Rocky Mountain & Other Spotted Fevers

Rocky Mountain Spotted Fever (RMSF)

Three Important Rules That Must Be Followed


Rocky Mountain spotted fever, Rickettsia rickettsii, (RMSF) is the most common rickettsial disease in the United States. It is a potentially fatal disease with a mortality rate as high as 30%. Early treatment with appropriate antibiotics is required to prevent the disease progression and should be started as soon as the disease is suspected.

The number of reported cases are increasing in the United States. More than half of all reported cases are from North Carolina, Maryland, Virginia, Oklahoma, Tennessee, Arkansas and South Carolina. Untreated cases may result in death within 20 days after exposure. The hospitalization rate is over 70%, even in treated patients. The incidence is highest amongst persons aged 5-9 years and in those who are 40-64 years old.

Update- September 2014- New study shows a tick attachment time can be as little as 10 minutes before Rocky Mountain Spotted Fever is contracted. A second study (2014) indicates various spotted fevers can be missed using tests to detect Rocky Mountain Spotted Fever. (More information on subpages below.)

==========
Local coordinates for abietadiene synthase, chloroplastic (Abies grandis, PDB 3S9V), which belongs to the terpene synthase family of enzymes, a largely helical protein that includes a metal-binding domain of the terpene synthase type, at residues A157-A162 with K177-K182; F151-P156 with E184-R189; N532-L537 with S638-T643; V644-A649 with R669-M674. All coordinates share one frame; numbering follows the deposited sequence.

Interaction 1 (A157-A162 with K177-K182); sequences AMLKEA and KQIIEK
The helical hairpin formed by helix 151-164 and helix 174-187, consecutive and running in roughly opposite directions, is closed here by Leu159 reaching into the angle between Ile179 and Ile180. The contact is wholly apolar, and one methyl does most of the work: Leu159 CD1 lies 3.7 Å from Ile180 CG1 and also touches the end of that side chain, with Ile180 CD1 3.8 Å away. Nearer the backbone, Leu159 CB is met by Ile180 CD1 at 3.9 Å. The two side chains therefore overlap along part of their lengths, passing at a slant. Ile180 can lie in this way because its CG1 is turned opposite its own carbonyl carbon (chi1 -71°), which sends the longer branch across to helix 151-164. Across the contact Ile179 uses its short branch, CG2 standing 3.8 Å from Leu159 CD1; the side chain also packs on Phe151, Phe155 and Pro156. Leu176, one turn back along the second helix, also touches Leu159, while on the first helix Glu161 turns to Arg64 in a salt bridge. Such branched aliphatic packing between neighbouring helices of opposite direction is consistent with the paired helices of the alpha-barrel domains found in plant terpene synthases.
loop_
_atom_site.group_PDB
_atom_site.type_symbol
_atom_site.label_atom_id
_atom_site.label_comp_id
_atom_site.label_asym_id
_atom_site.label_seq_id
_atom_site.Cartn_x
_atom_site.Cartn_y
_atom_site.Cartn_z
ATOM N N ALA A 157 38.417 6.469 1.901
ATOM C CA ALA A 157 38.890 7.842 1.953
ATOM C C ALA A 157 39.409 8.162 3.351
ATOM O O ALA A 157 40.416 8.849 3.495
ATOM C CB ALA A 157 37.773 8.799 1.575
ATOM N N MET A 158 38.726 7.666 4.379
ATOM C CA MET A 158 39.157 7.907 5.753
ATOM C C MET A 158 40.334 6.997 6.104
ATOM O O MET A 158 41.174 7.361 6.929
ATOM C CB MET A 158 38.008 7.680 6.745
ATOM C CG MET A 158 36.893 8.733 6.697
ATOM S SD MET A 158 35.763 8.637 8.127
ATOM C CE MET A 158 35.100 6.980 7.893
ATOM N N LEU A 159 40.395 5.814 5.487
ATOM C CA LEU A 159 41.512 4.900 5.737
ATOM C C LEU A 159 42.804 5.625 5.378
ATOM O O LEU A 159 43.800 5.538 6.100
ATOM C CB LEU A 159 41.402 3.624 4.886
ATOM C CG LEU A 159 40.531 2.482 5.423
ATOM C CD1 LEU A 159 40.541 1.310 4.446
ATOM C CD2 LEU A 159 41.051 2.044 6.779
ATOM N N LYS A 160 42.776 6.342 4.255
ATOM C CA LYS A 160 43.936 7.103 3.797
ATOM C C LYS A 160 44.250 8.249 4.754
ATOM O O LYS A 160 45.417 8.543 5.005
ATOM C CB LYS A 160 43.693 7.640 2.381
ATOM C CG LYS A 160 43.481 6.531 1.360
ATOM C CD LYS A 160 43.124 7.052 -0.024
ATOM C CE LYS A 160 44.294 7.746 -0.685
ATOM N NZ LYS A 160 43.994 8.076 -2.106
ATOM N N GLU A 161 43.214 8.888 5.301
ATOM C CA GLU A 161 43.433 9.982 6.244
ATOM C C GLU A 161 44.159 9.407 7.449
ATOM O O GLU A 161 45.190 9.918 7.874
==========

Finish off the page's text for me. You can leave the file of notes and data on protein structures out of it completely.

Update- May 2016- See new information below.

Symptoms can include:

  • High fever (>102°F), headaches, and myalgias (most common symptoms).
  • 25% of patients are reported to develop signs of encephalitis.
  • Confusion, lethargy, severe vertigo, ataxia, seizures, cranial nerve palsy, photophobia, dysarthria, paralysis and hearing loss may be noted.
  • Gastrointestinal symptoms may include abdominal pain, diarrhea, nausea, and vomiting. Splenomegaly and hepatomegaly may occur.
  • Some patients develop a maculopapular rash (mild to severe). It often begins on the extremities (palms of hands and soles of feet) and spreads toward the trunk.